During the development of the Greek, Indian, and Chinese empires of the Axial Age coinage became more widespread. This was in part due to the far reaching militarization of these empires and the need to use coinage as a system of taxation to promote and support the military. During this period the governments began to develop debts that exceeded their capacity to make even. The proliferation of coinage began to change the nature of human relationship to debt as coinage became an anonymous format to equalize the buying power of the people. Money that was formerly used to pay for significant life events became something that could be unscrupulously used to pay for prostitution or slavery. These changing relationships towards money sparked the great Axial age thinkers such as Aristotle and Confucius who questioned the nature of human relationship, honor, governance, and society.
I found Graeber’s coverage of the Axial age as the most interesting part of the book primarily because the historical, philosophical, and religious references were compelling and revealed a lot about the nature of social debt and the development of the concepts of honor. Most notably, the following quote about human rights provided an intriguing perspective on the nature of the paradigms we take for granted:
“We are so used to the idea of “having” rights – that rights are something one can possess – that we rarely think about what this actually means. In fact … one man’s right is simply another’s obligation. My right to free speech is others’ obligation not to punish me for speaking; my right to a trial by a jury of my peers is the responsibility of the government to maintain a system of jury duty. The problem is … when we are talking about obligations owed by everyone in the entire world, it’s difficult to think about it that way. It’s much easier to speak of “having” rights and freedoms. Still, if freedom is basically our right to own things, or to treat things as we own them, then what does it mean to “own” freedom… Those who have argued that we are the natural owners of our rights and liberties have been mainly interested in asserting that we should be free to give them away, or even to sell them.” (205-6)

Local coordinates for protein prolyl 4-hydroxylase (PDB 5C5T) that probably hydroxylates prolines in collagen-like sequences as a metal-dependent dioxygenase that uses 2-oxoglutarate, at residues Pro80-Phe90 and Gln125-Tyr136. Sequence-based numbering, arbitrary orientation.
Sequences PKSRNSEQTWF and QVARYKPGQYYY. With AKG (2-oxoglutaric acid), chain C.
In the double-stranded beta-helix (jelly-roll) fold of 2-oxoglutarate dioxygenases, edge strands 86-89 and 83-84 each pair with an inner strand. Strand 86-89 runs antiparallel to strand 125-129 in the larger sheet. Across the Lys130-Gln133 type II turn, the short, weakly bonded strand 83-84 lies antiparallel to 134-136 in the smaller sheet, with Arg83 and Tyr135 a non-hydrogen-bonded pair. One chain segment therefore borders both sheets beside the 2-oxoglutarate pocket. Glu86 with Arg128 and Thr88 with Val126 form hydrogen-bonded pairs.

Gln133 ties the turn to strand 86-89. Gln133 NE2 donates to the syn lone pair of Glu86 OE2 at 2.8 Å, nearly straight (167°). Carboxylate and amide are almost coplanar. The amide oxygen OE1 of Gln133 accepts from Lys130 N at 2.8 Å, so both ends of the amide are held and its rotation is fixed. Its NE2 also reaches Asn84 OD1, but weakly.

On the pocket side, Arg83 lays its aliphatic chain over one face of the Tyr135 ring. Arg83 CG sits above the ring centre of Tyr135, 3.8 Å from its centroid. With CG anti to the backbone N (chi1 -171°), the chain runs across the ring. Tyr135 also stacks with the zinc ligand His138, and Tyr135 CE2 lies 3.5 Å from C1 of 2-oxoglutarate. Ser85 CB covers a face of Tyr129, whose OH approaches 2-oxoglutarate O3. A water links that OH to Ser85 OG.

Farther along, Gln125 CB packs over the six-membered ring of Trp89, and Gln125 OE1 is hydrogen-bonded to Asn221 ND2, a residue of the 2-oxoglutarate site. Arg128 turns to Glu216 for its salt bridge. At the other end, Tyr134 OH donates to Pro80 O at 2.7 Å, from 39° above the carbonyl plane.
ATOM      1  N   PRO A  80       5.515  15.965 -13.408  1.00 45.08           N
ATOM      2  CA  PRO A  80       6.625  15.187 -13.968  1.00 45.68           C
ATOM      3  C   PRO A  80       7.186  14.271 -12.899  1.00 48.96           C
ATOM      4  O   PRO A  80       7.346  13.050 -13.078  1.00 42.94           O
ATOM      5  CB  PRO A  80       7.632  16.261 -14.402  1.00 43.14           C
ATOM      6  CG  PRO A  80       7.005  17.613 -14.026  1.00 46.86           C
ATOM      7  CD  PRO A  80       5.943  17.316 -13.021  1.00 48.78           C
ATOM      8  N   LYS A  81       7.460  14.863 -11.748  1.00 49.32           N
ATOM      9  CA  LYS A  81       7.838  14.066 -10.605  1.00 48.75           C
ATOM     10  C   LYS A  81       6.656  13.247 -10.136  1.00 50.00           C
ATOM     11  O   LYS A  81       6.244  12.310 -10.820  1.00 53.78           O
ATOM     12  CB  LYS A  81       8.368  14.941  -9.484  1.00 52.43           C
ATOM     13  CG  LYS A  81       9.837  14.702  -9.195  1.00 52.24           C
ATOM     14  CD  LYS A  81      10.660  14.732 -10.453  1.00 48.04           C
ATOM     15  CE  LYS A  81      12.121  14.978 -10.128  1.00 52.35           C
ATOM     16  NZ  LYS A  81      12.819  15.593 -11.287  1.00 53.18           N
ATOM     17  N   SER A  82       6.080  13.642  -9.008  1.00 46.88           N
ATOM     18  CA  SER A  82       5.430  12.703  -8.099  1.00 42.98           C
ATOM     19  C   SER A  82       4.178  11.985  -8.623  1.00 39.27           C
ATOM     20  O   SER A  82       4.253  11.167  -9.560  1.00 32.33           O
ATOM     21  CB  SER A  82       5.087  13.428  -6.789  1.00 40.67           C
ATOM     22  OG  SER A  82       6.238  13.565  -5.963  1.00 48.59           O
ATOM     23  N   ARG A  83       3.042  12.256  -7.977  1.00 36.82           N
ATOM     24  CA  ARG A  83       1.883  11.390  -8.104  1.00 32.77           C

This perspective on the development of thoughts on liberty, freedom, and one’s ability to sell one’s own liberty through indentured servitude or current day wage labor provides a profound view on the relationship of money, social debt, and capital. However, in mentioning this I shouldn’t ignore the significance of violence as a means toward guaranteeing the payment of debts and ensuring honor. Graeber is clear from the beginning of his analysis that the history of debt has been forever bonded with the threat of violence. Slavery and imprisonment have been the ugly bedfellow for those who have been unable to honor their social debts. So, when considering one’s “choice” to sell an individual’s rights and freedom to work for wages one can’t ignore that the “choice” is linked to the threat of violence such as imprisonment for those unable to make even with their debts.
The development of capitalism was blown open with the “discovery” of the riches in “new” world, prompting the cyclical belief that the pursuit of capital gain was the ultimate purpose in human existence. The danger with capitalism is that it is based on a model pursuing unrestricted growth in a world of limited resources. Through the centuries up through modern times capitalism’s ceaseless drive for monetary growth has morphed into a system where all participants act as both debtors and creditors, “owning” a home as source of “investment” and placing one’s “future” retirement in the hands of 401K investors that has created a tenuous system of debts and debtors in which few actually own anything. The market crash of 2008 was only a symptom of the unresolved fragility of the system of interwoven debt. The root of the issue of debt remains unresolved because the paradigm promised to those who invest in tomorrow inhibits the many from taking notice of the true questions about the nature of debt and the symbolic representation of money.
“We cling to what exists because we can no longer imagine an alternative that wouldn’t even be worse … In other words, there seems to have been a profound contradiction between the political imperative of establishing capitalism as the only possible way to manage anything, and capitalism’s own unacknowledged need to limit its future horizons, lest speculation, predictably, go haywire. Once it did, and the whole machine imploded, we were left in the strange situation of not being able to even imagine any other way that things might be arranged. About the only thing we can imagine is catastrophe.” (382-3)
This is truly a timely and profound book. It is eye opening and uncomfortable with an honest and intelligent approach of subject matter that affects us all.